In using Huck to illuminate moral character, I am inspired by Iris Murdoch's emphasis on the centrality of attention to moral life. Murdoch observed that humans "are obscure to each other, in certain respects which are particularly relevant to morality, unless they are mutual objects of attention or have common objects of attention."3 The method of developmental attunement pays close, sustained, holistic attention to Huckleberry Finn while conceiving of him explicitly as a person who has developed and is developing over time. It presupposes that Huck's formative experiences must be understood if we are to correctly construe and interpret his motivations, intentions, value judgments, and other morally significant features of what Murdoch would call his "inner life." Thus the comparative explanatory strength of the developmentally attuned reading over the standard reading of Huck speaks to the former method's appropriateness when it comes to understanding character in general.


For those unacquainted with the novel, I begin with a brief synopsis.

The Adventures of Huckleberry Finn4 is set in the slave state of Missouri about 30 years before the American Civil War. Huck Finn is the White, prepubescent, only son of the abusive town drunk; Huck's mother is dead. Huck is briefly adopted by a well-intentioned, conventional, White woman of the town who aims to "Civilize" him, but his father, Pap, kidnaps him, so Huck elaborately fakes his own death and runs away. He immediately stumbles across an acquaintance, a Black man named Jim, who has escaped from slavery. Huck and Jim travel down the Missouri River together, eventually encountering a pair of White con artists who sell Jim back into slavery under false pretenses. Coincidentally, the person to whom these con artists sell Jim is the uncle of Huck's hometown friend and idol, Tom Sawyer—who, also coincidentally, shortly arrives for a visit. Hijinks ensue as Huck and Tom try to free Jim from his makeshift prison. For fun, they contrive to make Jim's escape a narrow one, and Tom is shot in the leg during the escape. When the wound becomes infected, Jim chooses to reveal himself rather than allow Tom to die, and he is once again imprisoned. But when Tom recovers, he reveals that Jim was actually free all along: his "owner" in their hometown died after Jim and Huck escaped, and freed Jim in a will. The novel ends on a lighthearted note. [End Page 127]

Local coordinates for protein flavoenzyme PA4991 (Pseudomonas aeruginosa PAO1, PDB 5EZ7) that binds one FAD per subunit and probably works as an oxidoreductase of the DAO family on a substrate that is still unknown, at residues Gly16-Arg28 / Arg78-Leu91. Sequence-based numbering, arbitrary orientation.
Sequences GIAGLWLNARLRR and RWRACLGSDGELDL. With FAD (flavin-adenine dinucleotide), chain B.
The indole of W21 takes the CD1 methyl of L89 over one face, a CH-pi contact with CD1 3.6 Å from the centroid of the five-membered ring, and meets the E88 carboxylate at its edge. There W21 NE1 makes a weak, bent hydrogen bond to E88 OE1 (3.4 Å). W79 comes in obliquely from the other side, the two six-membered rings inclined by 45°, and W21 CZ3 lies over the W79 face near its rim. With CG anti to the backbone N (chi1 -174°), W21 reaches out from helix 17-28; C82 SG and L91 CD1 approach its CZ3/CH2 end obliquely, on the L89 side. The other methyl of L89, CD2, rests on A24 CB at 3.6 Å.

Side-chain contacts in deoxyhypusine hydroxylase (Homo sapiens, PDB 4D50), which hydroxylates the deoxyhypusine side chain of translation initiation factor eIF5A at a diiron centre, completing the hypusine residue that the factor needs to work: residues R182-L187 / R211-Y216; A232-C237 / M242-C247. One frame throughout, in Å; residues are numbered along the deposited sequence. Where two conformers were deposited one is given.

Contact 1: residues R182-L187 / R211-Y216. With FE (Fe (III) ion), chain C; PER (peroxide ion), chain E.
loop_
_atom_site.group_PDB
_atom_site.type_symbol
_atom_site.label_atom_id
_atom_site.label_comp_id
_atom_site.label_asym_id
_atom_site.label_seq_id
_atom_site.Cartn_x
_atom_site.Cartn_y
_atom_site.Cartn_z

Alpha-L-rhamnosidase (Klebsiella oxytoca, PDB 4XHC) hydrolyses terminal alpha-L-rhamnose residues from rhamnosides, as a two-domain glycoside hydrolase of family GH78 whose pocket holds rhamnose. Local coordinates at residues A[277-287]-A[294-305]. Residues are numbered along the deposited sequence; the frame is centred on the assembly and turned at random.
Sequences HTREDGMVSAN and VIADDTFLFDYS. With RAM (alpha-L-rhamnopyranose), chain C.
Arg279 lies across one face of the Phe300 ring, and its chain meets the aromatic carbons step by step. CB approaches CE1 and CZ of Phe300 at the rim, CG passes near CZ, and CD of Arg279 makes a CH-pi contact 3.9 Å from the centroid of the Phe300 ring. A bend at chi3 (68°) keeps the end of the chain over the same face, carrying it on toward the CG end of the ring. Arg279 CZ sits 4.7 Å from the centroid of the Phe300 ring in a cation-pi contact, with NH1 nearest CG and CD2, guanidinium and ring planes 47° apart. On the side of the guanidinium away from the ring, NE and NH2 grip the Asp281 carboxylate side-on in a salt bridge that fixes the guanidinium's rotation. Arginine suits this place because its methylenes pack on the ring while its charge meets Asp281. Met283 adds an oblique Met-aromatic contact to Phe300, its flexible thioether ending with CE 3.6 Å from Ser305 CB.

Three passages from the novel are often cited in support of the standard reading of Huck. In the first of these passages, we see Huck struggle with, and eventually overcome, his racist reluctance to apologize to Jim for playing a "mean trick" on him. In the second passage, shortly thereafter, Huck decides to turn Jim in to the authorities, but changes his mind when the opportunity arises, and instead tells a clever lie to protect Jim. And in the third, climactic passage, when he finds that Jim has been betrayed and sold by the con artists, Huck bravely decides to help Jim escape from slavery, choosing, as he thinks, to condemn his own soul to hell, rather than notify Jim's "owner," the slaveholder Miss Watson, of Jim's whereabouts.

These passages appear to show a clear moral progression in Huck's sentiments and actions, from unthinking, careless identification with his socially inculcated, racist value system (and the corresponding "mean trick") to sincere identification with his feelings of love and friendship for Jim (and the corresponding sacrifice of his soul for the sake of Jim's freedom). This progression is possible thanks to the qualities of Huck's character: he may have racist beliefs, and feel bound by racist moral principles, but his "sensibilities," as Bennett puts it, are "broad and kind" (Bennett, p. 132). As Schroeder and Arpaly put it, in Huck's case, "It is not simply the agent's action that is commendable . . . it is also the agent's character. One does not only think helping Jim was a good thing for Huckleberry to do, but regards Huckleberry's action as saying something important about Huckleberry's self. . . . Huckleberry is, in an important sense, a good boy, a boy with his heart in the right place" ("PBWS," p. 163). Huck, on the standard reading, eventually comes into his own as a morally good person, albeit one with a significantly false view of his own character and the ethical status of his own actions.